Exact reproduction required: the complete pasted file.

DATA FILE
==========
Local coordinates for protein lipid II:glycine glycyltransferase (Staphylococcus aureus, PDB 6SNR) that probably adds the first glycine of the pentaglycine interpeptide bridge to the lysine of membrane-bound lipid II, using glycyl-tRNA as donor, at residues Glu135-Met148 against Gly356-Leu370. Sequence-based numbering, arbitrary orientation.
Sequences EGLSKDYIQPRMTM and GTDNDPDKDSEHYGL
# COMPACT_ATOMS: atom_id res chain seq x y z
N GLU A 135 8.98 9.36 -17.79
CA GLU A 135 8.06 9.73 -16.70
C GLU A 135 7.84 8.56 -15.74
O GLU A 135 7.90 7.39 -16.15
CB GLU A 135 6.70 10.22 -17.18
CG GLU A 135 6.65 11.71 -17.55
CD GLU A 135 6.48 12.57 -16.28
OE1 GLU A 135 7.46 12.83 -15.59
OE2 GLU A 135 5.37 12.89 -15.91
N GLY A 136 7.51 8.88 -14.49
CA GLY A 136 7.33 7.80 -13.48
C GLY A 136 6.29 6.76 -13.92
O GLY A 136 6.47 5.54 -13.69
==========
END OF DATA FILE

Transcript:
Local coordinates for protein lipid II:glycine glycyltransferase (Staphylococcus aureus, PDB 6SNR) that probably adds the first glycine of the pentaglycine interpeptide bridge to the lysine of membrane-bound lipid II, using glycyl-tRNA as donor, at residues Glu135-Met148 against Gly356-Leu370. Sequence-based numbering, arbitrary orientation.
Sequences EGLSKDYIQPRMTM and GTDNDPDKDSEHYGL
# COMPACT_ATOMS: atom_id res chain seq x y z
N GLU A 135 8.98 9.36 -17.79
CA GLU A 135 8.06 9.73 -16.70
C GLU A 135 7.84 8.56 -15.74
O GLU A 135 7.90 7.39 -16.15
CB GLU A 135 6.70 10.22 -17.18
CG GLU A 135 6.65 11.71 -17.55
CD GLU A 135 6.48 12.57 -16.28
OE1 GLU A 135 7.46 12.83 -15.59
OE2 GLU A 135 5.37 12.89 -15.91
N GLY A 136 7.51 8.88 -14.49
CA GLY A 136 7.33 7.80 -13.48
C GLY A 136 6.29 6.76 -13.92
O GLY A 136 6.47 5.54 -13.69